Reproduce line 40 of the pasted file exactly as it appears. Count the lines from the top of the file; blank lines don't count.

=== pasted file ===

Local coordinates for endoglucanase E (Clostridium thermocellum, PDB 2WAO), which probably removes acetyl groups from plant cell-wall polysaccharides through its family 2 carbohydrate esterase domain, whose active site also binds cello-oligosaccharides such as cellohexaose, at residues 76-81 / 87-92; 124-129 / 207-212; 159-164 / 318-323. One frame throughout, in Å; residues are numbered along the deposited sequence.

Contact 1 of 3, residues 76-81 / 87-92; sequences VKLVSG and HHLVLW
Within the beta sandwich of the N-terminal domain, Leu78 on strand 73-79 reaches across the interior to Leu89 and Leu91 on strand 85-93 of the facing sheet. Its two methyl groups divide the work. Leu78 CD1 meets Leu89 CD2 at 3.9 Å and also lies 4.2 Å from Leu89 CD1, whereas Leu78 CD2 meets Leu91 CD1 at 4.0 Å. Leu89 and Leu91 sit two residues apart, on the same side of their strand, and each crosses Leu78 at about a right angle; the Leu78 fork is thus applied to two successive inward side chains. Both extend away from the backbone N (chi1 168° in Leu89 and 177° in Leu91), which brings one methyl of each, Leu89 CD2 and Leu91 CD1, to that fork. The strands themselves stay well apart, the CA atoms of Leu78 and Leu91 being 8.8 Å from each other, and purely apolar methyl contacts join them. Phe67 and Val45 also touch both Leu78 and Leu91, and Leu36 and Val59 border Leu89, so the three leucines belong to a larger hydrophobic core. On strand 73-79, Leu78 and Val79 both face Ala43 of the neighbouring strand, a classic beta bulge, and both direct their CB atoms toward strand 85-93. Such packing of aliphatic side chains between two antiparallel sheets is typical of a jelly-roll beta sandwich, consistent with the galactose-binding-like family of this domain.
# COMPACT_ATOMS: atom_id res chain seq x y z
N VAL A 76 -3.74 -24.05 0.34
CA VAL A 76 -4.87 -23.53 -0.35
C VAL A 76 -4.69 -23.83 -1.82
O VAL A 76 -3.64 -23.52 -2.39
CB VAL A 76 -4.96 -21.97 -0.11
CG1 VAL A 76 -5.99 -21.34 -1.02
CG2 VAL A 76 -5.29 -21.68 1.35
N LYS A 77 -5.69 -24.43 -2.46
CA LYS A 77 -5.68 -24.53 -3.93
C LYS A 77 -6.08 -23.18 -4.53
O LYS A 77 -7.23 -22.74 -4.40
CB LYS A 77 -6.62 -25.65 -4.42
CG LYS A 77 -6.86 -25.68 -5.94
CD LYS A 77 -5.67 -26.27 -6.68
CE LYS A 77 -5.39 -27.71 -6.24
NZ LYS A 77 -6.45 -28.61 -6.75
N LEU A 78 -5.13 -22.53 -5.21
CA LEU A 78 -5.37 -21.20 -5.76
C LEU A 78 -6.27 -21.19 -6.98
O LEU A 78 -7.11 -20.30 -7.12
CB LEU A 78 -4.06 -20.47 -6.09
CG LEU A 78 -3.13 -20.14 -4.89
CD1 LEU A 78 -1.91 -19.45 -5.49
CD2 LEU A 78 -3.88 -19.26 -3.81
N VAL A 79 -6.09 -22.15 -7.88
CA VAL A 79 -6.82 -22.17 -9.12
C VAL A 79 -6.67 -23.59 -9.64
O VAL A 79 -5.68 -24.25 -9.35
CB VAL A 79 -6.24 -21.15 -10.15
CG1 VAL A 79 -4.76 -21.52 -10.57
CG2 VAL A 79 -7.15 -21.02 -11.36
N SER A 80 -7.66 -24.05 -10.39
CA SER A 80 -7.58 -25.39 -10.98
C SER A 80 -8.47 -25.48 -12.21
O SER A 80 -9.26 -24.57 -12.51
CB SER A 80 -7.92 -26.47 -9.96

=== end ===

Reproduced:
CB SER A 80 -7.92 -26.47 -9.96